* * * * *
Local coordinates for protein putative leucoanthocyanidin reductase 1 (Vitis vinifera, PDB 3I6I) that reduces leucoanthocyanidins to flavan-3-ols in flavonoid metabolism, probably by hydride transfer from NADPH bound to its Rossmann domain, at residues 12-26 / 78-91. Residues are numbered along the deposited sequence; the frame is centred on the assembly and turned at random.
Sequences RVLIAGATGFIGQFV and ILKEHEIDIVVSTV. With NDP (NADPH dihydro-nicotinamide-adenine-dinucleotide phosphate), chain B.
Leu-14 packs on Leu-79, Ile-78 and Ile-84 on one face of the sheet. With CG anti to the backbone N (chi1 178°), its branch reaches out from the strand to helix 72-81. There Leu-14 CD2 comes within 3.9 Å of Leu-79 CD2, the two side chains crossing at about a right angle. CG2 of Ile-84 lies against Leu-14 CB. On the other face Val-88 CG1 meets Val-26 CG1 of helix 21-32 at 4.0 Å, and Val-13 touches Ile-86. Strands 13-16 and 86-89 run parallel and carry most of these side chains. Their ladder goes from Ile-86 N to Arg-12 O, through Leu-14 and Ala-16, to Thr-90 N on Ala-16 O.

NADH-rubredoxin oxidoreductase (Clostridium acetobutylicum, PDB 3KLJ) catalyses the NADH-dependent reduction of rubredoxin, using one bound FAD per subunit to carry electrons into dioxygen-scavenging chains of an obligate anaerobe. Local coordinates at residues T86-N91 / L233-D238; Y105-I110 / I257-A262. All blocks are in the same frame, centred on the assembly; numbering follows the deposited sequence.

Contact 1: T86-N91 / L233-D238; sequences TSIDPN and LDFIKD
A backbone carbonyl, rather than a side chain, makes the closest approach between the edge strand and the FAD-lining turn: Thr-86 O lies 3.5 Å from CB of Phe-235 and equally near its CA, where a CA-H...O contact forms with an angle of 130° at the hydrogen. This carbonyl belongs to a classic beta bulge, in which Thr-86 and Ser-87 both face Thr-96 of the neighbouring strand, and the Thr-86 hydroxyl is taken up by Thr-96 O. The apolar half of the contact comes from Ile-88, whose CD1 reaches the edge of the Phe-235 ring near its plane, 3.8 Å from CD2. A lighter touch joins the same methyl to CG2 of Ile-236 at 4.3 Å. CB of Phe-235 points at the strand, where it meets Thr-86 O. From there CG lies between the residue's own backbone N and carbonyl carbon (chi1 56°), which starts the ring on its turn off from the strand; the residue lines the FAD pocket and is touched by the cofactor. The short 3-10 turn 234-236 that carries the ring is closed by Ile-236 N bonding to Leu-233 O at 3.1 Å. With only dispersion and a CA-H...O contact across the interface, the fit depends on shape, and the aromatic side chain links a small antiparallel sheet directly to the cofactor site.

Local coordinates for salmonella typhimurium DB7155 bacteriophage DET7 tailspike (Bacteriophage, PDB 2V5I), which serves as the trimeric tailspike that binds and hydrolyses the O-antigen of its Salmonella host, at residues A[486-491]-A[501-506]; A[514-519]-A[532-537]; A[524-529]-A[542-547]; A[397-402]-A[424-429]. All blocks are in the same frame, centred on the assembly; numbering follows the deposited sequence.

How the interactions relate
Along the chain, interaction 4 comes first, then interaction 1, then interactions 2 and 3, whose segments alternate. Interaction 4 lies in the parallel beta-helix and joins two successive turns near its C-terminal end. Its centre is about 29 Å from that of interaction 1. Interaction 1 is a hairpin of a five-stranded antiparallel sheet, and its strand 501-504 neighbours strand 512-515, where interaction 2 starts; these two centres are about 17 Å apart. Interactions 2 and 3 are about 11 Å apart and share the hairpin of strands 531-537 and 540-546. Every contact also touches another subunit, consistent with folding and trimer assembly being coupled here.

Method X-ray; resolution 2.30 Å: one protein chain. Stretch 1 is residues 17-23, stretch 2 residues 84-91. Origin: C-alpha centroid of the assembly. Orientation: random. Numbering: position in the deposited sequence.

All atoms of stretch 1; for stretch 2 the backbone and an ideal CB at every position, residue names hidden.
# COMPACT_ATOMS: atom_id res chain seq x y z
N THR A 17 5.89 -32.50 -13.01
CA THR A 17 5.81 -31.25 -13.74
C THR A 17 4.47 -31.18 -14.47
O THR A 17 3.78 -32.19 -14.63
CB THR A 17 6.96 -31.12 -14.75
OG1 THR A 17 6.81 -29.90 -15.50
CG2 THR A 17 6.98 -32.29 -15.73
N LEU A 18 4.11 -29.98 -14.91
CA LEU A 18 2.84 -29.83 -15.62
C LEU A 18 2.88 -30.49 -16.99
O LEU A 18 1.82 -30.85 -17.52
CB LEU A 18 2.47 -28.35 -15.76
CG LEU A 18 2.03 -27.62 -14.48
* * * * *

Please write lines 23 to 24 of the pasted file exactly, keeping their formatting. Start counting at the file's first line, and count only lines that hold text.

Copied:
O LEU A 18 1.82 -30.85 -17.52
CB LEU A 18 2.47 -28.35 -15.76